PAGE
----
Recreational cannabis will become legal in Canada effective October 17, 2018. However, taking cannabis or any product containing cannabis (whether medicinal or recreational) across Canada’s international borders will remain illegal and can result in serious criminal penalties both domestically and abroad. This prohibition applies equally to individuals travelling to or from a jurisdiction where cannabis has been legalized or decriminalized.
Cannabis is illegal in most countries. As such, the Government of Canada has warned that previous use of cannabis, or any substance prohibited by local law, could result in a traveller’s being denied entry to their destination country.
In addition, the United States Customs and Border Protection has issued a Statement on Canada’s Legalization of Marijuana and Crossing the Border (the “Statement”) advising that “although medical and recreational marijuana may be legal in some U.S. States and Canada, the sale, possession, production, and distribution of marijuana or the facilitation of the aforementioned remain illegal under U.S. federal law”. The Statement further advises that “working in or facilitating the proliferation of the legal marijuana industry in U.S. states where it is deemed legal or Canada may affect admissibility to the U.S.” Media reports indicate that individuals with investments in the cannabis industry have been denied entry to the United States as a result.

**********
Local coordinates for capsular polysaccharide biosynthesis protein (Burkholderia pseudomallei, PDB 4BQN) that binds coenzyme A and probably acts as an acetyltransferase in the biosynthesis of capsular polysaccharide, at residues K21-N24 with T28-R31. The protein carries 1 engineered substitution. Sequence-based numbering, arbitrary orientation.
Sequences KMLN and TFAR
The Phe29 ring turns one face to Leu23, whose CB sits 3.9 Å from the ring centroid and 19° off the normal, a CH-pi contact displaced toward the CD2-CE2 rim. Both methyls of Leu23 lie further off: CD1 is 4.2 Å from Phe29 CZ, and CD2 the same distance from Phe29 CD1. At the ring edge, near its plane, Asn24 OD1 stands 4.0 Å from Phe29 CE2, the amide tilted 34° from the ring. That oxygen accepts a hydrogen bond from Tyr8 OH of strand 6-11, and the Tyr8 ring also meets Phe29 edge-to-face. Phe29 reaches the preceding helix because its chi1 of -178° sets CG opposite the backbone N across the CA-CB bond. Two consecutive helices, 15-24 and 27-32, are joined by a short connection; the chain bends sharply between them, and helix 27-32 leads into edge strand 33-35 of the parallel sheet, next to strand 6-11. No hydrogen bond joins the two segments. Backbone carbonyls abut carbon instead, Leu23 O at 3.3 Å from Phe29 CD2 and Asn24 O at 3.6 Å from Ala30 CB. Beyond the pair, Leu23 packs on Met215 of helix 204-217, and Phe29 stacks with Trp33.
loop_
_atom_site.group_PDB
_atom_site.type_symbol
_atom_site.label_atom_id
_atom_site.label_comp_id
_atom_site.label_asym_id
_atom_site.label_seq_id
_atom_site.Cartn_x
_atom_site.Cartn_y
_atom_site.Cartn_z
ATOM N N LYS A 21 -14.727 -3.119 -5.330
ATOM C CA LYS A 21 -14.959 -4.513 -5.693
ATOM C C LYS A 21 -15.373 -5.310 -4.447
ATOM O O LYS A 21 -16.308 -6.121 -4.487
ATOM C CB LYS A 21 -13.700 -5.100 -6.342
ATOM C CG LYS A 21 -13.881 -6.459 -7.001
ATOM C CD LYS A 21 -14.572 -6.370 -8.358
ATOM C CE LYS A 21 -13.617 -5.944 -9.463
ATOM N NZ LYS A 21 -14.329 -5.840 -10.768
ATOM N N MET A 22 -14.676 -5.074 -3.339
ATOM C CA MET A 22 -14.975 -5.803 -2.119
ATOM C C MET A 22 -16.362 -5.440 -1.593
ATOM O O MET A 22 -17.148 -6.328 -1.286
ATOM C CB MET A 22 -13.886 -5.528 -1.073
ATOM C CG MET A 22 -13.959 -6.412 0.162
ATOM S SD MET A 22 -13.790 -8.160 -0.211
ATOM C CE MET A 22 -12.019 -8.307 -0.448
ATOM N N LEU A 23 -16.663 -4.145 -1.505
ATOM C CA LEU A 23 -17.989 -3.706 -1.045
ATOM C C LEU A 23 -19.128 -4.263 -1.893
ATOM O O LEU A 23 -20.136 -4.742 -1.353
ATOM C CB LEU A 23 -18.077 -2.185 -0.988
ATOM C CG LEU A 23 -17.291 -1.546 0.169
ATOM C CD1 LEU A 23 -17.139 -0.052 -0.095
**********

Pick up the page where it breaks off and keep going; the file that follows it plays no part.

The Government of Canada has accordingly warned: “Even after cannabis is legalized in Canada, do not attempt to cross the Canada-U.S. border with any amount of cannabis in any form, even if you are travelling to a U.S. state that has legalized possession of cannabis. If you do so, you can expect legal prosecution and fines, and possibly jail time.”
Companies with employees who travel internationally as a condition of their employment should consider advising such employees of these developments by way of an amendment to an existing workplace drug and alcohol policy or a standalone notification. The advisory should warn that any employees who are denied entry at an international border for violating cannabis-related immigration laws may be subject to administrative or disciplinary action including the deemed frustration of employment or discipline up to and including termination of employment for cause. Encourage employees requiring accommodation to communicate their needs and restrictions forthwith and prior to engaging in any business-related cross-border travel.